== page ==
Common crane chicks born in Ireland for first time in 300 years

Baby birds have not been spotted recently and may not have survived, Bord na Móna says

Cranes flying over Bord na Móna rewetted peatlands Photograph: James Crombie/Inpho

Cranes flying over Bord na Móna rewetted peatlands Photograph: James Crombie/Inpho

 

Common cranes that set up home on a rewetted peatland earlier this year have successfully hatched two baby chicks – the first recorded birth of crane chicks in Ireland in over 300 years.

Bord na Móna confirmed the details on Monday. The chicks hatched in May at a secret location in the midlands. It was not identified to reduce the risk of the birds being disturbed by human activity.

Pairs of common cranes usually take several years to successfully fledge chicks, and two previous breeding attempts in 2019 and 2020 were unsuccessful, so there was much rejoicing when the chicks hatched.

Regrettably, one chick disappeared shortly after it was first seen, which is not unusual in cranes, and the second chick has not been seen since late June, suggesting it may have gone missing or been caught by a predator, Bord na Móna ecologists confirmed.

The birds are elusive by nature, and experts believe there is still a chance the chick may have survived and fledged. However, it is thought more likely a predator such as a fox may have carried off the young bird, or that it died for some other reason.

“We are absolutely delighted that the cranes hatched two young this year. Unfortunately, on this occasion it looks like nature took its course, and the young may not have survived,” said lead ecologist Mark McCorry.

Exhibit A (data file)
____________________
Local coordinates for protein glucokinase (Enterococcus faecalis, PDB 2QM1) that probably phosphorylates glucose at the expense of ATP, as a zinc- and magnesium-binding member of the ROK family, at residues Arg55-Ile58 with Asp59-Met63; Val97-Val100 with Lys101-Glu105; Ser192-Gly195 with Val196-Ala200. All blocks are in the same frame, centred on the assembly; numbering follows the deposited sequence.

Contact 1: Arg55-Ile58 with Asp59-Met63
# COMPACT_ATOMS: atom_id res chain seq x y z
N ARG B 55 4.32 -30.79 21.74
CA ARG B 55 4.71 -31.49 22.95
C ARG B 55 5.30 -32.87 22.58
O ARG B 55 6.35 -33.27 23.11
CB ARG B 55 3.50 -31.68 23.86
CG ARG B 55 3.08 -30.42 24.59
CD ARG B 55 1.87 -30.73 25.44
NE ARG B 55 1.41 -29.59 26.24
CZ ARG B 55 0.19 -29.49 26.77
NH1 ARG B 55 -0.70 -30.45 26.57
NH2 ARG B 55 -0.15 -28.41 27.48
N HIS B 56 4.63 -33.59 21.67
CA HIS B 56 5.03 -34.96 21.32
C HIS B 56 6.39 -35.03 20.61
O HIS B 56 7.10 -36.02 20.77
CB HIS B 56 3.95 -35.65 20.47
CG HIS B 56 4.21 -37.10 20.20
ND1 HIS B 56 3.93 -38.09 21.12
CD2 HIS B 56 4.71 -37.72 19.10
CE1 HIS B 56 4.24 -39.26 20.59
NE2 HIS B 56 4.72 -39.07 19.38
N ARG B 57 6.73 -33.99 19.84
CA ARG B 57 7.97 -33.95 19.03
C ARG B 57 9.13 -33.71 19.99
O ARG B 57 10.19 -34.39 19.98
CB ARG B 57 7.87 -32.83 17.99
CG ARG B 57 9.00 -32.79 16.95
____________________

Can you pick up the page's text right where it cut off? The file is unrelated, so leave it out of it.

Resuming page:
“Still it shows that we are creating the right conditions in our rewetted peatlands for these magnificent creatures to thrive. This is the third year that the cranes have nested here and the first time they have produced chicks so there is every chance they will return next year with hopefully a more successful outcome,” he added.

Mr McCorry noted, however, there may be more than one pair of cranes on the rewetted peatlands. “We’re getting reports of sightings in other areas which lead us to believe that there may be more than one pair of cranes on our peatlands.”

“If that is the case, it is absolutely fantastic and shows what we can achieve when we enhance and protect our natural habitats and that common cranes have a real chance of re-establishing as an iconic wetland bird in Ireland.” he believed.

Though cranes have been extinct in Ireland since the 1700s, there have been increased sightings of them in Irish skies in recent years during migration and over-wintering. This may be due to conservation works in the UK that has seen numbers of the birds there rise from zero in the 1970s to over 200 today – as well as increases in its European population.

The crane is deeply connected to the culture and history of Ireland. They have been central to folklore tales such as Fionn mac Cumhaill, the druids, St Colmcille, and the Book of Kells. Their Gaelic name, corr, can be founded in hundreds of place names, such as the Curragh in Kildare which means “crane meadow”.

They were even kept as pets, and records show they were the third-most popular pet in medieval times. Unfortunately, they were also a popular food item for people at the time, and their ease of capture by foxes and the draining of wetlands resulted in their demise some time between 1600 and 1700.

Bord na Móna is ending peat extraction on its bogs and becoming a “climate solutions company”, using its land for renewable energy generation, carbon storage – by rewetting boglands – and recycling to support environmental objectives.

It has already rehabilitated nearly 20,000 hectares of these bogs, resulting in the return of indigenous flora and fauna to the countryside. Last year the company also announced 33,000 hectares is to be rehabilitated as part of its Peatlands Climate Action Scheme that will operate with €108 million in Government funding and €18 million from Bord na Móna.

This scheme will lead to even greater biodiversity, health and environmental benefits, and more wetland habitat for this majestic species, it said.